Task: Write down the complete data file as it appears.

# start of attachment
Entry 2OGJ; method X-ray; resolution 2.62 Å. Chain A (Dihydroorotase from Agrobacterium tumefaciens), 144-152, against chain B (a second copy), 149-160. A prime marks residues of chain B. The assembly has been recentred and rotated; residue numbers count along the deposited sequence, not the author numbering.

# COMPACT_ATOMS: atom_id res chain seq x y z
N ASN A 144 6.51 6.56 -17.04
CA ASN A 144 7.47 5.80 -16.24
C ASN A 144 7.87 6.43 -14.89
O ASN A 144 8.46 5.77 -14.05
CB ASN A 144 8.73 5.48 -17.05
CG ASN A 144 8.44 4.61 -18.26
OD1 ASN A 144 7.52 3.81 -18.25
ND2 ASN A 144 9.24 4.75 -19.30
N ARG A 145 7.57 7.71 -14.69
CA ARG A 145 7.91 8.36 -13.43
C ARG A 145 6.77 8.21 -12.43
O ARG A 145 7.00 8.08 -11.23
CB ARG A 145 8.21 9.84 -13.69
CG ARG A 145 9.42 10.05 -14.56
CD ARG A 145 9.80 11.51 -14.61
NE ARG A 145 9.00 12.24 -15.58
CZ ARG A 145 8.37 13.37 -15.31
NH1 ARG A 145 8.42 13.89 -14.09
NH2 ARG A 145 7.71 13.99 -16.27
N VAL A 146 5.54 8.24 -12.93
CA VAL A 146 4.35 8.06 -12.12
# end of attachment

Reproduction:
Entry 2OGJ; method X-ray; resolution 2.62 Å. Chain A (Dihydroorotase from Agrobacterium tumefaciens), 144-152, against chain B (a second copy), 149-160. A prime marks residues of chain B. The assembly has been recentred and rotated; residue numbers count along the deposited sequence, not the author numbering.

# COMPACT_ATOMS: atom_id res chain seq x y z
N ASN A 144 6.51 6.56 -17.04
CA ASN A 144 7.47 5.80 -16.24
C ASN A 144 7.87 6.43 -14.89
O ASN A 144 8.46 5.77 -14.05
CB ASN A 144 8.73 5.48 -17.05
CG ASN A 144 8.44 4.61 -18.26
OD1 ASN A 144 7.52 3.81 -18.25
ND2 ASN A 144 9.24 4.75 -19.30
N ARG A 145 7.57 7.71 -14.69
CA ARG A 145 7.91 8.36 -13.43
C ARG A 145 6.77 8.21 -12.43
O ARG A 145 7.00 8.08 -11.23
CB ARG A 145 8.21 9.84 -13.69
CG ARG A 145 9.42 10.05 -14.56
CD ARG A 145 9.80 11.51 -14.61
NE ARG A 145 9.00 12.24 -15.58
CZ ARG A 145 8.37 13.37 -15.31
NH1 ARG A 145 8.42 13.89 -14.09
NH2 ARG A 145 7.71 13.99 -16.27
N VAL A 146 5.54 8.24 -12.93
CA VAL A 146 4.35 8.06 -12.12